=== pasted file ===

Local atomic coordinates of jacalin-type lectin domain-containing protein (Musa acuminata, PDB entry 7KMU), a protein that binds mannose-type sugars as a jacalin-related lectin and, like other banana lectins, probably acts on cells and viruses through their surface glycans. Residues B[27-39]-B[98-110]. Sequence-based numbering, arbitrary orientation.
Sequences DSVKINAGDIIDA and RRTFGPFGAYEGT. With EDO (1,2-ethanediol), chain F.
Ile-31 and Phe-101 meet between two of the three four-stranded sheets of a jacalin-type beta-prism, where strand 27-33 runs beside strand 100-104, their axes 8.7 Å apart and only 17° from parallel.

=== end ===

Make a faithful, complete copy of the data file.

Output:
Local atomic coordinates of jacalin-type lectin domain-containing protein (Musa acuminata, PDB entry 7KMU), a protein that binds mannose-type sugars as a jacalin-related lectin and, like other banana lectins, probably acts on cells and viruses through their surface glycans. Residues B[27-39]-B[98-110]. Sequence-based numbering, arbitrary orientation.
Sequences DSVKINAGDIIDA and RRTFGPFGAYEGT. With EDO (1,2-ethanediol), chain F.
Ile-31 and Phe-101 meet between two of the three four-stranded sheets of a jacalin-type beta-prism, where strand 27-33 runs beside strand 100-104, their axes 8.7 Å apart and only 17° from parallel.